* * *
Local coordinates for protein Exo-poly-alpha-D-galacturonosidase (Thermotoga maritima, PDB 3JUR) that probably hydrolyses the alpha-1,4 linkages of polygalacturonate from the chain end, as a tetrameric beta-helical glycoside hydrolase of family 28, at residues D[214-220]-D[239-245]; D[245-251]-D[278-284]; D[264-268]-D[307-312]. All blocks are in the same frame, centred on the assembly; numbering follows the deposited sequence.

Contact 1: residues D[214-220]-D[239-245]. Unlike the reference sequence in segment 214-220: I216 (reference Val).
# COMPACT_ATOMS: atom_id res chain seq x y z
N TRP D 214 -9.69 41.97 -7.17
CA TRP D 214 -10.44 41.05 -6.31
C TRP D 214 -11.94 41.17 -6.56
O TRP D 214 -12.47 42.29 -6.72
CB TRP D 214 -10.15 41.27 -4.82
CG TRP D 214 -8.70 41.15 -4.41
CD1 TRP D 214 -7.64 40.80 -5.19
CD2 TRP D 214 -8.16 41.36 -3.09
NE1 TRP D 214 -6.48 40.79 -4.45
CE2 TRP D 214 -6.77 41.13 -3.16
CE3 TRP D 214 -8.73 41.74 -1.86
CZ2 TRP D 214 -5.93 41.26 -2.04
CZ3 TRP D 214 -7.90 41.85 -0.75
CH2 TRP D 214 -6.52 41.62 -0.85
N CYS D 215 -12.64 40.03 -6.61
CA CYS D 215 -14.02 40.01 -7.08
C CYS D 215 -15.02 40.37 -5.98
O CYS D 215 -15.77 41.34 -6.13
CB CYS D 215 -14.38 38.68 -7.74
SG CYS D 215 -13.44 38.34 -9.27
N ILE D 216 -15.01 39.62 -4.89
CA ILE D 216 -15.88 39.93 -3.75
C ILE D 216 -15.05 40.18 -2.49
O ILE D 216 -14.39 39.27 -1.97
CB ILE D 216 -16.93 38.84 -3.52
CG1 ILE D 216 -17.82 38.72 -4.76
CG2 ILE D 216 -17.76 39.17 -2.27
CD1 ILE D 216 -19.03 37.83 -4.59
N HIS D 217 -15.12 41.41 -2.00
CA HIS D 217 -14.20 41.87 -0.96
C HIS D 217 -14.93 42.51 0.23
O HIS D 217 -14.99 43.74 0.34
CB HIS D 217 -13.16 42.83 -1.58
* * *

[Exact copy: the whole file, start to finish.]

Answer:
Local coordinates for protein Exo-poly-alpha-D-galacturonosidase (Thermotoga maritima, PDB 3JUR) that probably hydrolyses the alpha-1,4 linkages of polygalacturonate from the chain end, as a tetrameric beta-helical glycoside hydrolase of family 28, at residues D[214-220]-D[239-245]; D[245-251]-D[278-284]; D[264-268]-D[307-312]. All blocks are in the same frame, centred on the assembly; numbering follows the deposited sequence.

Contact 1: residues D[214-220]-D[239-245]. Unlike the reference sequence in segment 214-220: I216 (reference Val).
# COMPACT_ATOMS: atom_id res chain seq x y z
N TRP D 214 -9.69 41.97 -7.17
CA TRP D 214 -10.44 41.05 -6.31
C TRP D 214 -11.94 41.17 -6.56
O TRP D 214 -12.47 42.29 -6.72
CB TRP D 214 -10.15 41.27 -4.82
CG TRP D 214 -8.70 41.15 -4.41
CD1 TRP D 214 -7.64 40.80 -5.19
CD2 TRP D 214 -8.16 41.36 -3.09
NE1 TRP D 214 -6.48 40.79 -4.45
CE2 TRP D 214 -6.77 41.13 -3.16
CE3 TRP D 214 -8.73 41.74 -1.86
CZ2 TRP D 214 -5.93 41.26 -2.04
CZ3 TRP D 214 -7.90 41.85 -0.75
CH2 TRP D 214 -6.52 41.62 -0.85
N CYS D 215 -12.64 40.03 -6.61
CA CYS D 215 -14.02 40.01 -7.08
C CYS D 215 -15.02 40.37 -5.98
O CYS D 215 -15.77 41.34 -6.13
CB CYS D 215 -14.38 38.68 -7.74
SG CYS D 215 -13.44 38.34 -9.27
N ILE D 216 -15.01 39.62 -4.89
CA ILE D 216 -15.88 39.93 -3.75
C ILE D 216 -15.05 40.18 -2.49
O ILE D 216 -14.39 39.27 -1.97
CB ILE D 216 -16.93 38.84 -3.52
CG1 ILE D 216 -17.82 38.72 -4.76
CG2 ILE D 216 -17.76 39.17 -2.27
CD1 ILE D 216 -19.03 37.83 -4.59
N HIS D 217 -15.12 41.41 -2.00
CA HIS D 217 -14.20 41.87 -0.96
C HIS D 217 -14.93 42.51 0.23
O HIS D 217 -14.99 43.74 0.34
CB HIS D 217 -13.16 42.83 -1.58